These days almost anyone who is trying to lead a healthier lifestyle has heard of omega-3 fatty acids. Either you have read about them in the news, or a well-meaning friend or family member has told you to take them.
What you’ve heard is true: omega-3 fatty acids may benefit your health in several ways.
However, there is some conflicting information out there about omega-3 fatty acids. This confusion can sometimes create more questions than answers. In this article, we answer some common questions about omega-3 fatty acids and share how they may benefit your health.
Before we dive into the omega-3 fatty acid benefits, lets answer some common questions about this powerful compound.
What are omega-3s fatty acids?
Omega-3 fatty acids are essential polyunsaturated fats. The term “essential” means that the body cannot make them on its own. Therefore, you must consume omega-3 fatty acids through food or supplements every day.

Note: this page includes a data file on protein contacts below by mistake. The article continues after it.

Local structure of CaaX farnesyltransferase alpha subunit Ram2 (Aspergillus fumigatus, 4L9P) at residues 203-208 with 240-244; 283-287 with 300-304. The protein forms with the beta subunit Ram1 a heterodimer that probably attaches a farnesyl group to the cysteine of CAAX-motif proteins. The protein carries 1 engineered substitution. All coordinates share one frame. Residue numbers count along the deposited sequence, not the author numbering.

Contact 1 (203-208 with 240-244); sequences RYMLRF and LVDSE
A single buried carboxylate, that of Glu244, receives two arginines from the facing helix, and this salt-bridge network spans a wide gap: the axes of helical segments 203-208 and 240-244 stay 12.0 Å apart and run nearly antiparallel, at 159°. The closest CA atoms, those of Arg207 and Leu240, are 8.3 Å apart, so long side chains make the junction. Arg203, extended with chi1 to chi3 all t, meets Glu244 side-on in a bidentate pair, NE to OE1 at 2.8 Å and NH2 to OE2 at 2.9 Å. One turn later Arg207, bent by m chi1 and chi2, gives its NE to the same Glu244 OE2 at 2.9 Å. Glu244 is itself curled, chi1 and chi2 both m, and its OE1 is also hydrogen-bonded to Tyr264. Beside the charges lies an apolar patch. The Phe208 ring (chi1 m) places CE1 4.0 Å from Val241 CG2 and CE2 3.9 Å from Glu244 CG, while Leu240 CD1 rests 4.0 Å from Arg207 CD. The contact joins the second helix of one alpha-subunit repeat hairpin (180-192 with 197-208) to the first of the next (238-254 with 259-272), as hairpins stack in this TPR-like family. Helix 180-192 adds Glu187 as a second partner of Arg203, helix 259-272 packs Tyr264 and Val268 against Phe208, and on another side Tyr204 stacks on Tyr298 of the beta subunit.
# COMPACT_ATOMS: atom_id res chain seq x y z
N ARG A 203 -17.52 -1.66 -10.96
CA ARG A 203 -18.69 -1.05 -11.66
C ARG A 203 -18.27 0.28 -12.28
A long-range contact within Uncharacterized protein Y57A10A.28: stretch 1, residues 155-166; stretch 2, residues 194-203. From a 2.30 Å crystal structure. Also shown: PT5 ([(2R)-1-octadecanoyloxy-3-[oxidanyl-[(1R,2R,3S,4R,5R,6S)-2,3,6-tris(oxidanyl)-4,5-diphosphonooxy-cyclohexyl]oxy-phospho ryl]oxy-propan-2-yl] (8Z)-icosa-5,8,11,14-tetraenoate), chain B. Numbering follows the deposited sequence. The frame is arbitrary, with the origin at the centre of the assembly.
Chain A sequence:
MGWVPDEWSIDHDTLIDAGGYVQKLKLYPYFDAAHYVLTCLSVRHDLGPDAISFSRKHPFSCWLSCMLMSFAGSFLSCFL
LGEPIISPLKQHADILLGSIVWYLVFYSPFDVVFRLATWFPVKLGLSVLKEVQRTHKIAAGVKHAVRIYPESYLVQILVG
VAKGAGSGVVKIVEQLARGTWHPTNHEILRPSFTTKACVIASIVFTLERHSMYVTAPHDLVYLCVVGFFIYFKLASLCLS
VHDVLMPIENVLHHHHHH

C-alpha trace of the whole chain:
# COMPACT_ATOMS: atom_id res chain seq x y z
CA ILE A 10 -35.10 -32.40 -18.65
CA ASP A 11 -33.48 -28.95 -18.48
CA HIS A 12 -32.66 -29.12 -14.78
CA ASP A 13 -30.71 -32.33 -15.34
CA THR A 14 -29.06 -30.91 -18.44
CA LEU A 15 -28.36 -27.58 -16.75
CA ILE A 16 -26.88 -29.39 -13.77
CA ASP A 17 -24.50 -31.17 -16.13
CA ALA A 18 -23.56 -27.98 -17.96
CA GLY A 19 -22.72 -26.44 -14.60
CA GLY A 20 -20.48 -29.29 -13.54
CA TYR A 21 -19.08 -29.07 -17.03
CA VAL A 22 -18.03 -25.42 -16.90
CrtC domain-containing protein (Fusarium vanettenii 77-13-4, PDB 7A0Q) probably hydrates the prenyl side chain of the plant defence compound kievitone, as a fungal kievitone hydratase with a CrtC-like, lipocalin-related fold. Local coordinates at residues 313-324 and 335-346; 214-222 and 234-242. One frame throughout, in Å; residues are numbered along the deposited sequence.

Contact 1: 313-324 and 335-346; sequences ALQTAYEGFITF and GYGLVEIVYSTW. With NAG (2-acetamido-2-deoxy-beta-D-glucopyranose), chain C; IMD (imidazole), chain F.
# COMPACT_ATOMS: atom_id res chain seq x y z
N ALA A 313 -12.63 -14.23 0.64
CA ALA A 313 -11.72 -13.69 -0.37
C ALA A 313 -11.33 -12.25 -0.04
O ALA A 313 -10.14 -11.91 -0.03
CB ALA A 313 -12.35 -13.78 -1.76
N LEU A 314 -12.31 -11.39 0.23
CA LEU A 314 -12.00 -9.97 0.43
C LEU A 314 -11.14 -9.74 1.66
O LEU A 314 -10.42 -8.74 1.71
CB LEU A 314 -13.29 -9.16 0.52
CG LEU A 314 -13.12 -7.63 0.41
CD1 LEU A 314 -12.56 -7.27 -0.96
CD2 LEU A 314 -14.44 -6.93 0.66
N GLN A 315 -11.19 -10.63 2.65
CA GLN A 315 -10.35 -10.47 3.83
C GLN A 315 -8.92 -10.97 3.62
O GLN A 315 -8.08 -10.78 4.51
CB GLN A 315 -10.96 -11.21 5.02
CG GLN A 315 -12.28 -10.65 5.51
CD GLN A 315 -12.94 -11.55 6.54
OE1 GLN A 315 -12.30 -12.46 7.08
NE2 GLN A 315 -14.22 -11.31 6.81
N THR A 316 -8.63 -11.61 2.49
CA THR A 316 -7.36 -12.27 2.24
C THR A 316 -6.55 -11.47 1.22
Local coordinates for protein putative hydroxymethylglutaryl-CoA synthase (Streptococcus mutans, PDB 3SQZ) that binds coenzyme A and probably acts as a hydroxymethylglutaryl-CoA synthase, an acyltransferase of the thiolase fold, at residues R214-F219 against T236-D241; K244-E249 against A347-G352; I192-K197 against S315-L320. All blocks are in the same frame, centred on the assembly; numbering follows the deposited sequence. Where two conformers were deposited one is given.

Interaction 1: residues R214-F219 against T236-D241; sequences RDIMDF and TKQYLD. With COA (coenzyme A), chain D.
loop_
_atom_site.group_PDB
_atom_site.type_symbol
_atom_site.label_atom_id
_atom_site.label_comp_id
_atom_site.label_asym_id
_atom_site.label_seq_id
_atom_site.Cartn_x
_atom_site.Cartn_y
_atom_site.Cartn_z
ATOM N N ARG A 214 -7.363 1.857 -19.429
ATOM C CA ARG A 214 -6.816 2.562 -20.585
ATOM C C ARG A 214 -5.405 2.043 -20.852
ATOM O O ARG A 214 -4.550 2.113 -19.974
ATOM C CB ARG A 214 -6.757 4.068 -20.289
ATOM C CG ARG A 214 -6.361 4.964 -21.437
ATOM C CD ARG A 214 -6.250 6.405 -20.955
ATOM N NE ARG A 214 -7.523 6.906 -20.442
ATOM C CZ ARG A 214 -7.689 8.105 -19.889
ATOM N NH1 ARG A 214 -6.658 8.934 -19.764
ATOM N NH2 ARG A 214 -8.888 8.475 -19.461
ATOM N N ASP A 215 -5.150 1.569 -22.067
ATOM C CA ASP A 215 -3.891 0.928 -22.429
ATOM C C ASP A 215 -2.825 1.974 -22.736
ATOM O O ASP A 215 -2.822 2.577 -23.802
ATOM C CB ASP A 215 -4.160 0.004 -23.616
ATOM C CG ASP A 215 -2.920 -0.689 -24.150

How many omega-3s fatty acids are there?
There are three main types of omega-3s:
Eicosapentaenoic acid (EPA) and docosahexaenoic acid (DHA) come from fatty fish such as salmon, herring, sardines, tuna, trout, and mackerel. Since EPA and DHA come from fish, they are often called fish oils.
Alphalinolenic acid (ALA) is the most common omega-3 fatty acid in most Western diets. ALA comes from plant foods such as vegetable oils, flaxseeds, and nuts.
Which omega-3 fatty acids benefit me?
All omega-3 fatty acids are healthy fats. However, EPA and DHA from fish oil are the most studied. The research shows that these two types of omega-3 fatty acids may be beneficial for a variety of conditions.